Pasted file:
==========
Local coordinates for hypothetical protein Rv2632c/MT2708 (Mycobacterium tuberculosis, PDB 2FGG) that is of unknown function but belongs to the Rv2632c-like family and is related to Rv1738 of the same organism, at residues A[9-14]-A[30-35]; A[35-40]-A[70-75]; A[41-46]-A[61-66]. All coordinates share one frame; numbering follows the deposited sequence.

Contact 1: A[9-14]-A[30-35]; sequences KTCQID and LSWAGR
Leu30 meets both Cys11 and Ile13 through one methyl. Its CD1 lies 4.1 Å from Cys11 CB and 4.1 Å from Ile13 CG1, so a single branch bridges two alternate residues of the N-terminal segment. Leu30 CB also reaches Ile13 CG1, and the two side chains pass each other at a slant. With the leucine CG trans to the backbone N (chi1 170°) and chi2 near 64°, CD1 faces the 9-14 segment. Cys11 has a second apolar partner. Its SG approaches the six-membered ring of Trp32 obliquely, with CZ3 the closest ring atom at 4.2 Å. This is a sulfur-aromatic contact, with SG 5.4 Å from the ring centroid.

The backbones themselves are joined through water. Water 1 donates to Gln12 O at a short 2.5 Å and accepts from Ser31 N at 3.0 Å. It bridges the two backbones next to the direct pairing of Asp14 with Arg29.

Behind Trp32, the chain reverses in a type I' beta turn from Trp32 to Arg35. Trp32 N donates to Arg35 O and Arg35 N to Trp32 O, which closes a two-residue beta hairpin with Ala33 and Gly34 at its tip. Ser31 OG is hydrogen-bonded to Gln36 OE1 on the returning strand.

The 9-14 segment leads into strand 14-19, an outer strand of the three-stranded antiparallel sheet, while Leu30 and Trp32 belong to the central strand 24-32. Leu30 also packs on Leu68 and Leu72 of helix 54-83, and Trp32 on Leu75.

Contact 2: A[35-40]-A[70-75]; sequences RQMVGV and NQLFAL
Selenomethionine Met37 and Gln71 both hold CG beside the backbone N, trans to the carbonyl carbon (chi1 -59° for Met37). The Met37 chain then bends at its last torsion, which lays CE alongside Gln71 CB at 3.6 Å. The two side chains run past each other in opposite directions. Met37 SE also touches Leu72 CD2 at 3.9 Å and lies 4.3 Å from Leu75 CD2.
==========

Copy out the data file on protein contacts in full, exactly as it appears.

Local coordinates for hypothetical protein Rv2632c/MT2708 (Mycobacterium tuberculosis, PDB 2FGG) that is of unknown function but belongs to the Rv2632c-like family and is related to Rv1738 of the same organism, at residues A[9-14]-A[30-35]; A[35-40]-A[70-75]; A[41-46]-A[61-66]. All coordinates share one frame; numbering follows the deposited sequence.

Contact 1: A[9-14]-A[30-35]; sequences KTCQID and LSWAGR
Leu30 meets both Cys11 and Ile13 through one methyl. Its CD1 lies 4.1 Å from Cys11 CB and 4.1 Å from Ile13 CG1, so a single branch bridges two alternate residues of the N-terminal segment. Leu30 CB also reaches Ile13 CG1, and the two side chains pass each other at a slant. With the leucine CG trans to the backbone N (chi1 170°) and chi2 near 64°, CD1 faces the 9-14 segment. Cys11 has a second apolar partner. Its SG approaches the six-membered ring of Trp32 obliquely, with CZ3 the closest ring atom at 4.2 Å. This is a sulfur-aromatic contact, with SG 5.4 Å from the ring centroid.

The backbones themselves are joined through water. Water 1 donates to Gln12 O at a short 2.5 Å and accepts from Ser31 N at 3.0 Å. It bridges the two backbones next to the direct pairing of Asp14 with Arg29.

Behind Trp32, the chain reverses in a type I' beta turn from Trp32 to Arg35. Trp32 N donates to Arg35 O and Arg35 N to Trp32 O, which closes a two-residue beta hairpin with Ala33 and Gly34 at its tip. Ser31 OG is hydrogen-bonded to Gln36 OE1 on the returning strand.

The 9-14 segment leads into strand 14-19, an outer strand of the three-stranded antiparallel sheet, while Leu30 and Trp32 belong to the central strand 24-32. Leu30 also packs on Leu68 and Leu72 of helix 54-83, and Trp32 on Leu75.

Contact 2: A[35-40]-A[70-75]; sequences RQMVGV and NQLFAL
Selenomethionine Met37 and Gln71 both hold CG beside the backbone N, trans to the carbonyl carbon (chi1 -59° for Met37). The Met37 chain then bends at its last torsion, which lays CE alongside Gln71 CB at 3.6 Å. The two side chains run past each other in opposite directions. Met37 SE also touches Leu72 CD2 at 3.9 Å and lies 4.3 Å from Leu75 CD2.